Western habits fuelling Korean cancer rise claim scientists

In collaboration with the Press Association

Korean researchers have suggested that the country's increasingly western lifestyle is linked to its rising rates of cancer, particularly breast cancer.

Although breast cancer rates remain low when compared to the west, they are increasing at above the international average, the researchers found.

Scientists compared 5,001 patients who received breast cancer treatment between 1989 and 2001.

They found that the proportion of patients with breast cancer risk factors, such as early menarche (age at first period), late menopause, a high-fat diet and being overweight or obese after the menopause, was significantly increased among the patients between 1996 and 2000.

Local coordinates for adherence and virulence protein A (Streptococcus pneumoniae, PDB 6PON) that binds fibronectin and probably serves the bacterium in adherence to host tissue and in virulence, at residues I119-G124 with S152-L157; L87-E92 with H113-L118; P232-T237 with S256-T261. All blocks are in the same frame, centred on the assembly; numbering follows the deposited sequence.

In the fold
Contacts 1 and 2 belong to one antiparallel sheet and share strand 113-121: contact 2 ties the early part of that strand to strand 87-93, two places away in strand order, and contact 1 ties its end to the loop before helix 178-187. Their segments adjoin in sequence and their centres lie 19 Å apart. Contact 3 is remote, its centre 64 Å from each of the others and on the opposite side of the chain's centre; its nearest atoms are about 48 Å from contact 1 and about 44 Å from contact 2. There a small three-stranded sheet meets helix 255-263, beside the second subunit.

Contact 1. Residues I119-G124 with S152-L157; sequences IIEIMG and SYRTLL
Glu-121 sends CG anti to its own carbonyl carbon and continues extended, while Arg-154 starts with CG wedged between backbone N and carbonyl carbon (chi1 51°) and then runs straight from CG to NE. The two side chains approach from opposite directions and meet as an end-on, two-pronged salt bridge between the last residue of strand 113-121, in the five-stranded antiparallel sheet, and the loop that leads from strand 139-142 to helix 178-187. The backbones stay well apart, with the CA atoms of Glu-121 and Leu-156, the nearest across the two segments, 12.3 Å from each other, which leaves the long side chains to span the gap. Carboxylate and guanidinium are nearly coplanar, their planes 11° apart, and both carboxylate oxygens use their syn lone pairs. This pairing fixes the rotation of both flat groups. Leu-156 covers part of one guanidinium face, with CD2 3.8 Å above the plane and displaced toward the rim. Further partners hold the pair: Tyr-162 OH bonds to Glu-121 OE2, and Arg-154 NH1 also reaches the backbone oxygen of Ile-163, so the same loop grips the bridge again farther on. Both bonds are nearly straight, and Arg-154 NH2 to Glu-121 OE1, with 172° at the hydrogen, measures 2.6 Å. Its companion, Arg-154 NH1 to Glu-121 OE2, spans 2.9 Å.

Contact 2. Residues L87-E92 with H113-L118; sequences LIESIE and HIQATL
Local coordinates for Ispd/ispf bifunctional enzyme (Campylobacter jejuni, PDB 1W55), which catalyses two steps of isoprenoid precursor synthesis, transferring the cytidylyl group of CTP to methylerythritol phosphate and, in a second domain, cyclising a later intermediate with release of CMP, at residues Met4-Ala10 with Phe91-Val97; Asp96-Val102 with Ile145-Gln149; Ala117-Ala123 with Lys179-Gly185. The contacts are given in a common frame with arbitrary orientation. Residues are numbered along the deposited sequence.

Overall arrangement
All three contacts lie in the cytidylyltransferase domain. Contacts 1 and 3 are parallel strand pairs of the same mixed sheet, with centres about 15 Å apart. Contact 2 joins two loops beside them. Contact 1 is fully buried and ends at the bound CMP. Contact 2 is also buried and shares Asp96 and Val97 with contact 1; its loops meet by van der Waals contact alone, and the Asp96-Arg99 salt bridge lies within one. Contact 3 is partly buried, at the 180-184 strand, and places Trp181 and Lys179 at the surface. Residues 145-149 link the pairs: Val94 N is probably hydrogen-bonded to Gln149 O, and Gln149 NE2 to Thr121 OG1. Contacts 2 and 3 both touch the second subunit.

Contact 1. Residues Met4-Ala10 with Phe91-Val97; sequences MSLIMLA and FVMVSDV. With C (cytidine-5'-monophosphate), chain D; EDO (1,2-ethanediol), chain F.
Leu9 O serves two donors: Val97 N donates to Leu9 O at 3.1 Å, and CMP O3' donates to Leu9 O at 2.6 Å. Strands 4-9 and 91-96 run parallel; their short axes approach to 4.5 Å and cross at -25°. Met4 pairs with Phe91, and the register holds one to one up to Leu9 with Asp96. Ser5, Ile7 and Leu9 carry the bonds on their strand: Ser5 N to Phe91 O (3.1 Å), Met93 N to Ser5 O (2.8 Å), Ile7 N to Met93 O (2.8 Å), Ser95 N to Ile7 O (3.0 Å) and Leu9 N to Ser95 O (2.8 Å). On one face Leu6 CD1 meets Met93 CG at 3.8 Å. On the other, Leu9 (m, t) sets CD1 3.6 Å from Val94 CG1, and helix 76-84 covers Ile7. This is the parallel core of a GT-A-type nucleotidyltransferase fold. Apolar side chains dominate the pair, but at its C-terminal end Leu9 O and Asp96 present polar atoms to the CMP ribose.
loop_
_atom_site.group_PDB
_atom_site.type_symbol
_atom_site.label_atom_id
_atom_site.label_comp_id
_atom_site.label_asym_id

"We believe that the younger generations of Korean women have been directly affected by the progressive westernisation of the Korean lifestyle," said lead author Dr Byung Ho Son.

"The present results suggest that the rate of breast cancer in Korea will continue to increase owing to westernised lifestyles, and the clinical characteristics of Korean breast cancer are now reflecting the patterns of western countries," he added.

Globally, around one million women every year develop breast cancer, leading to around 600,000 deaths. Around 41,000 women are diagnosed in the UK every year.

Breast cancer causes a third of all cancer deaths among UK women.